Historically Yours: WWII’s first flying ace born in Missouri
Edward Henry “Butch” O’Hare was born in St. Louis on March 13, 1914, to Selma Anna (Lauth) and Edward Joseph O’Hare. When his parents divorced in 1927, Butch and his two sisters, Patricia and Marilyn, stayed in St. Louis with their mother.
Butch’s father moved to Chicago where he practiced law and worked closely with Al Capone before turning state’s evidence which helped put Capone in prison for tax evasion.
Butch O’Hare graduated from Western Military Academy in Alton, Illinois, in 1932 and went to the U.S. Naval Academy the following year. He graduated in 1937, served two years aboard the battleship USS New Mexico, then started flight training in 1939.
An excellent pilot, he worked his way up from one plane to another; and finally, trained in aerobatics and aerial gunnery. When he finished naval aviation training in May 1940, he was assigned to the USS Saratoga Fighter Squadron Three. He eventually caught the eye of the executive officer of the VF-3 who began to mentor the young pilot.
During his first flight in an F4F Wildcat from Washington, he made a stop in St. Louis to visit the wife of a friend in the hospital. This is where he met his future wife. He and Rita Wooster married in September. Stationed in Hawaii, Butch was called to duty the day after the attack on Pearl Harbor.
On February 20, 1942, O’Hare became the Navy’s first flying ace when he single-handedly attacked a formation of nine heavy bombers approaching the USS Lexington. With limited ammunition, he was credited with shooting down five of the enemy bombers and became WWII’s first naval recipient of the Medal of Honor.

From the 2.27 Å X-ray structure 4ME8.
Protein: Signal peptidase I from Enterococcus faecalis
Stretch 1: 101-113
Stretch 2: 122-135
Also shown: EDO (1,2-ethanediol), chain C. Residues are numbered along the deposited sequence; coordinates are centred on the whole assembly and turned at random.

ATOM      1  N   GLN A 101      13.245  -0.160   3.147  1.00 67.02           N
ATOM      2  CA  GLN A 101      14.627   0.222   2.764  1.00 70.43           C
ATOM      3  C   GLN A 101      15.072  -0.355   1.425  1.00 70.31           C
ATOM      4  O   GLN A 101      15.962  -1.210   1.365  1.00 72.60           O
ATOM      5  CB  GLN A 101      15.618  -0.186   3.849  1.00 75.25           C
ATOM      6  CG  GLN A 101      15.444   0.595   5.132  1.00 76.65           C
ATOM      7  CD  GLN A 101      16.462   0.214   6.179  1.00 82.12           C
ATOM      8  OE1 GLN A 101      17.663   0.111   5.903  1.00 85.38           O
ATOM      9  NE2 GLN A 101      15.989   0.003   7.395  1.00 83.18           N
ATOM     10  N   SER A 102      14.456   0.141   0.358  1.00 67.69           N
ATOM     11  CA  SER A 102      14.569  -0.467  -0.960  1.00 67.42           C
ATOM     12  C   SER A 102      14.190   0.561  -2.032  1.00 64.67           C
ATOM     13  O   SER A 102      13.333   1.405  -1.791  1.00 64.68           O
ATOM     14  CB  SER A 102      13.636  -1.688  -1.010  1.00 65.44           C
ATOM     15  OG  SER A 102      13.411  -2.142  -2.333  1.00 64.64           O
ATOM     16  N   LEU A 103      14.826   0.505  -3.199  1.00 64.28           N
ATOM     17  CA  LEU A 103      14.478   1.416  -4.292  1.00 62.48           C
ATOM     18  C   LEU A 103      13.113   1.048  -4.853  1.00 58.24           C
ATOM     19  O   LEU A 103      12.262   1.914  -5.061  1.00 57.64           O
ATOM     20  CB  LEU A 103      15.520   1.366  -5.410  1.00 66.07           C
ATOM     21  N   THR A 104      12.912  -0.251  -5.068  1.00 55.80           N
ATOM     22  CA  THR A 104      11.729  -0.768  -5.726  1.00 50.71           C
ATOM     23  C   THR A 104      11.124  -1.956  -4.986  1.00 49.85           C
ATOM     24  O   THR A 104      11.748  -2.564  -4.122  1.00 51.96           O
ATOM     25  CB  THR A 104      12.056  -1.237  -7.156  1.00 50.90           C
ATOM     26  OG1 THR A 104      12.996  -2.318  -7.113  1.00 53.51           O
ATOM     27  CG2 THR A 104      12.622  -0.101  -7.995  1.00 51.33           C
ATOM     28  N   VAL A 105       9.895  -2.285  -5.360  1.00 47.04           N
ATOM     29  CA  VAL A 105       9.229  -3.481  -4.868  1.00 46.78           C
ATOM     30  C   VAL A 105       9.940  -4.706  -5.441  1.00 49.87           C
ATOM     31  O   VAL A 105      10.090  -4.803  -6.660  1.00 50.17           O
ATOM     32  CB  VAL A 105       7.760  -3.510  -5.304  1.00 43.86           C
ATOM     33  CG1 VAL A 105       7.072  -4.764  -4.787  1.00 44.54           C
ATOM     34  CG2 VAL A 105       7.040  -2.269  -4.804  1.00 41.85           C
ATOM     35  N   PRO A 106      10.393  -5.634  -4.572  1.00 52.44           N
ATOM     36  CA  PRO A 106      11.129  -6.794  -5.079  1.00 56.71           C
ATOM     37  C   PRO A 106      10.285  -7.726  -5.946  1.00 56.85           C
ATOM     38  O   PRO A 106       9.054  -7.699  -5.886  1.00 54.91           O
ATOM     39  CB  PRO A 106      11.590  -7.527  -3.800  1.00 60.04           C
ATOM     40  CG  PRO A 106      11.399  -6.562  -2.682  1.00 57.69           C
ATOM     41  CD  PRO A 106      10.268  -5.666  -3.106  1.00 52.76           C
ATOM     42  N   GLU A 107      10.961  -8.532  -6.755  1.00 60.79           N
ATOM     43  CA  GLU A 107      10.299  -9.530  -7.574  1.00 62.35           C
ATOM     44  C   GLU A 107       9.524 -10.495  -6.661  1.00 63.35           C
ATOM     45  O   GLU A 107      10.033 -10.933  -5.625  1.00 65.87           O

Unable to fight against the U.S. daylight air superiority, the Japanese developed torpedo-armed Mitsubishi G4M Betty bombers for night missions.
The U.S. responded with an experiment in the co-operative control of Avengers and Hellcats for night fighting. On the evening of Nov. 26, 1943, O’Hare volunteered to lead the first-ever Navy nighttime fighter attack from an aircraft carrier to intercept a large force of enemy torpedo bombers. It was O’Hare’s last flight. He was shot down; and despite two extensive searches, no trace of O’Hare or his aircraft was found.
In 1949, Colonel Robert R. McCormick, publisher of the Chicago Tribune, suggested Chicago’s Orchard Depot Airport be renamed to honor Butch O’Hare’s bravery during World War II. On Sept. 19, 1949, the name of the airport was officially changed to O’Hare International Airport.
Elizabeth Davis was born and raised in Cooper County, Missouri, and has written HISTORICALLY YOURS for the Boonville Daily News since April 2008, She has covered the War Between the States, US history, and Cooper County history. In celebration of Missouri’s upcoming Bicentennial, she has syndicated her column statewide and encourages readers all over the Show Me State to submit topic suggestions for future columns to HistoricallyYours.firstname.lastname@example.org